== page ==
The rocky road from Rurrenabaque felt as though you were driving on top of oversized golf balls for the entire four hour journey. Yet, one is so captivated by the surrounding scenery that it is hard to notice the numbness of your ass or the discomfort caused by cramming eleven people in a vehicle that is meant for seven. Everything is so green and alive that it drags your mind from the trivial, triffling matters into something that is far more beautiful than you have ever seen. The surrounding landscape´s presence is striking;  lush mountainsides, thatched huts side by side in the middle of a plantain farm, trees whose shapes and trunks look as though they were designed by Doctor Seuss rather than grown naturally, and snow capped peaks far in the distance – each demonstrating the diversity of such a unique region.

 The wildlife is unparrelled to anywhere else in the world. Within an hour of our drive to the Basin, our vehicle came to a slow stop and pulled to the side of the road. I intially thought a tire must have been popped due to the rough terrain, but as I looked towards the left and behind the vehicle something was slowly crawling along the road. It appeared, at first, like a dog had been hit by a car at the pace at which this animal was moving. I couldn´t have been anymore incorrect. Our guide jumped out of the jeep, heading straight to this strange creature, picked it up and brought it to where we all were sitting in excited expectation. Turns out, it was a baby sloth. Yes, a sloth. The slowest animal in the world, who has no business crossing a busy intersection with the way Bolivians are known to drive. Normal protocol is not to interfere with animals in their natural habitat, but this case proved to be an exception as our guide was certain that our friendly critter´s death was inevitable if left to his own devices. The resolution: Throw him in the vehicle, bring him around an hour and a half down the road, and release him in the wild. I was somehow bestowed the responsibilty of maintaining care over Barry (that´s what we called him) for the duration of this journey, meaning he laid in my lap and clawed at my various body parts the entire time. We grew a close bound, I expect unlike that of any sloth and human ever before, and I was sad to see him go once we reached the appropriate destination. I will be honest, I think it was better for both parties to have him climbing in trees rather than on my face.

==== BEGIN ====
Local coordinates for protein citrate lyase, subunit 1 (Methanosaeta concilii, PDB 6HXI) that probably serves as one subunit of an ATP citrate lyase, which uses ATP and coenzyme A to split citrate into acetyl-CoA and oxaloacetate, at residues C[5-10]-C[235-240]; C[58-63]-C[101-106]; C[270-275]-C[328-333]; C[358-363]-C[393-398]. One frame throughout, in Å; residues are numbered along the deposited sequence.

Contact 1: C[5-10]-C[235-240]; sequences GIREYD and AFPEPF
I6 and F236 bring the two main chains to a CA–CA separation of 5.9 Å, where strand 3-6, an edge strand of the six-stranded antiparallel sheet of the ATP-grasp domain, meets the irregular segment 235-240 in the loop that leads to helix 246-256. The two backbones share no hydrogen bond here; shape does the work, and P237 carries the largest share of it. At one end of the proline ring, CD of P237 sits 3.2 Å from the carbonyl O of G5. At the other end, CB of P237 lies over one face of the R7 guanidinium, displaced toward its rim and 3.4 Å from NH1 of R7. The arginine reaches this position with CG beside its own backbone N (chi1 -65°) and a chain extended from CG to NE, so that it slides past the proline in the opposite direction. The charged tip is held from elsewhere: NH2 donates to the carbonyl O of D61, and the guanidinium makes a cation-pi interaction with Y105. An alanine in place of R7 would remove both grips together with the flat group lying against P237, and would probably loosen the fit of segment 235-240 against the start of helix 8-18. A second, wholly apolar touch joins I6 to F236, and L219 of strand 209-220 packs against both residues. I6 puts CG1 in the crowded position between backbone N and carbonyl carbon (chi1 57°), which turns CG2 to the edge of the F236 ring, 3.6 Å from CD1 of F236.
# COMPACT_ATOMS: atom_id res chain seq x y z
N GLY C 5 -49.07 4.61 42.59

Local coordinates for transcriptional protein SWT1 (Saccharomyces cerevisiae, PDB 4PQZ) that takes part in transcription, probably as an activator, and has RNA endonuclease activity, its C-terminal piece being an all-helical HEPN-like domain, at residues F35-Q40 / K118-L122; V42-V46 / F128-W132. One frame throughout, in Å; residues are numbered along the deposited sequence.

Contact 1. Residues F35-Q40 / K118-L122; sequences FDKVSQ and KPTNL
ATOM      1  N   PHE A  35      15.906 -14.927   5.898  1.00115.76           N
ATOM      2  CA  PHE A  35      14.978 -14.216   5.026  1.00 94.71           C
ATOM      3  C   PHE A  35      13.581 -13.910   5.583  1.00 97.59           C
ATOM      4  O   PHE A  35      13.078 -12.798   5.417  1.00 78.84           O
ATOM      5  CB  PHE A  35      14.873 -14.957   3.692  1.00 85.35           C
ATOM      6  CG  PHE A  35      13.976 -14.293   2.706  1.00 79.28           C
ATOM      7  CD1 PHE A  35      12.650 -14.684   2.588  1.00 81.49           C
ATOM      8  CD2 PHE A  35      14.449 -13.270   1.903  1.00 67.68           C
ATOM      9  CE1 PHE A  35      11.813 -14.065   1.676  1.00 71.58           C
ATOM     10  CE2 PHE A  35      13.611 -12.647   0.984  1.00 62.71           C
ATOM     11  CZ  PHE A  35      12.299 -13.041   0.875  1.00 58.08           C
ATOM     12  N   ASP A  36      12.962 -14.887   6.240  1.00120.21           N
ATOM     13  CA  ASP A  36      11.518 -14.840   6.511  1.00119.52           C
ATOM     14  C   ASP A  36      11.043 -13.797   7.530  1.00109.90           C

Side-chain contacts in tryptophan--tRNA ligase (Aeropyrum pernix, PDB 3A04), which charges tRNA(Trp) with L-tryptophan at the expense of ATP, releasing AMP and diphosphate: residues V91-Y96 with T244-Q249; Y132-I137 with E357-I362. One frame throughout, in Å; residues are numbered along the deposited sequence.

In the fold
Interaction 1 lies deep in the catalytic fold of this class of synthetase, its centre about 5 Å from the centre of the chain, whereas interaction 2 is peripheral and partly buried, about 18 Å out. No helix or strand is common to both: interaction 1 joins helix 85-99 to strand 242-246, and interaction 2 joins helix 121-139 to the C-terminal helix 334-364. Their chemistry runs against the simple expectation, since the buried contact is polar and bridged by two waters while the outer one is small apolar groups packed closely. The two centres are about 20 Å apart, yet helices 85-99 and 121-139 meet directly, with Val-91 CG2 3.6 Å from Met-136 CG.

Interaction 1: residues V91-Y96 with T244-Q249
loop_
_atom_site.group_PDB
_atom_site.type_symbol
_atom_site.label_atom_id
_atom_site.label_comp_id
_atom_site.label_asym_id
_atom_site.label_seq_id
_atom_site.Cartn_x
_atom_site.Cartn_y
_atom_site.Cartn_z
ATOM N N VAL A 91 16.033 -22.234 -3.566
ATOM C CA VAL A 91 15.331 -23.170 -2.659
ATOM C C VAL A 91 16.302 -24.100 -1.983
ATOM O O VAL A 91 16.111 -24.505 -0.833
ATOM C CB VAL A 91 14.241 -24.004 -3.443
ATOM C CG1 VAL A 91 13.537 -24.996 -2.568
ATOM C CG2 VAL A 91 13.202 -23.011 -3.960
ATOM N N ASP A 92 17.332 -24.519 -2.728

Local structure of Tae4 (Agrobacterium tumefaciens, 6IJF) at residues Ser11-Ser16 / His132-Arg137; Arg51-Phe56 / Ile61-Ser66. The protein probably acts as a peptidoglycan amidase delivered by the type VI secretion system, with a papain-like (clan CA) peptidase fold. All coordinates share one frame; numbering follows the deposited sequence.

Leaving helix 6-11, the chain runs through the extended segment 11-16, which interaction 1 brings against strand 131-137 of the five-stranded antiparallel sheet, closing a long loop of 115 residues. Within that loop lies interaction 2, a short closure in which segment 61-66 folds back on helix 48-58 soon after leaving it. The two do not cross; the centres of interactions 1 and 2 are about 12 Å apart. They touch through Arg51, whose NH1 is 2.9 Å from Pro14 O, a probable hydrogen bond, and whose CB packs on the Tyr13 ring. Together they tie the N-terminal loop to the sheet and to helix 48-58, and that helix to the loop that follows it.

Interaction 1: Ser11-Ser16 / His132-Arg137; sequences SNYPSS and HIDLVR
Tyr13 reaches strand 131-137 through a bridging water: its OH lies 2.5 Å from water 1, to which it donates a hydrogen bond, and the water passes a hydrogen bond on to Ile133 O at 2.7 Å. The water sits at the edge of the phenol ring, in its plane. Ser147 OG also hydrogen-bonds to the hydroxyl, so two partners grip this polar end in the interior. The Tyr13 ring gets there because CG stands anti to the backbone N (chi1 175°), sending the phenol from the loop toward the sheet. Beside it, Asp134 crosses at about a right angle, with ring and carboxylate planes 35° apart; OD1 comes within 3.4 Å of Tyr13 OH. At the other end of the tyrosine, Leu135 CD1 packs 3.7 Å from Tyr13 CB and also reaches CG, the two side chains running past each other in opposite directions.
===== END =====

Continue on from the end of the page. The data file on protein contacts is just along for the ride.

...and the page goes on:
The jeep ride ended with no other surprises. Our resting place was aside a small tributary of the Amazon, where we would take a two to three hour trip downstream spotting various wildlife until we reached our camp. It was almost too much to handle. Less than fifteen minutes from leaving the dock you are immersed in a world with no end, whose dangers present themselves at every turn and whose magnificence catches you by surprise nearly every where you go. Condors, eagles, red monkeys, yellow tailed monkeys, crocodiles, alligators, cardinals, and pink dolphins pop out of nowhere as your eyes span across the length of the river. The ambiance is absolutely incredible, whose sublimity words can do no justice. The entire trip was highlighted with these sort of experiences. Times when your senses are on overload and unable to grasp everything that is before you: The harmonious orchestra of animal callings while lying in bed, watching the family of bats play above, failing miserably to wipe the dripping sweat from your head, the overwhelming sense of peace as you look over the Amazonian brush and the gentle breeze cools your body while your gaze pushes to its furthest limit and focuses on the smooth green pastures in the distance, the fire fly skies  and the amber alligator eyes that illuminate when your flashlight moves slowly across the riverbed at nightfall.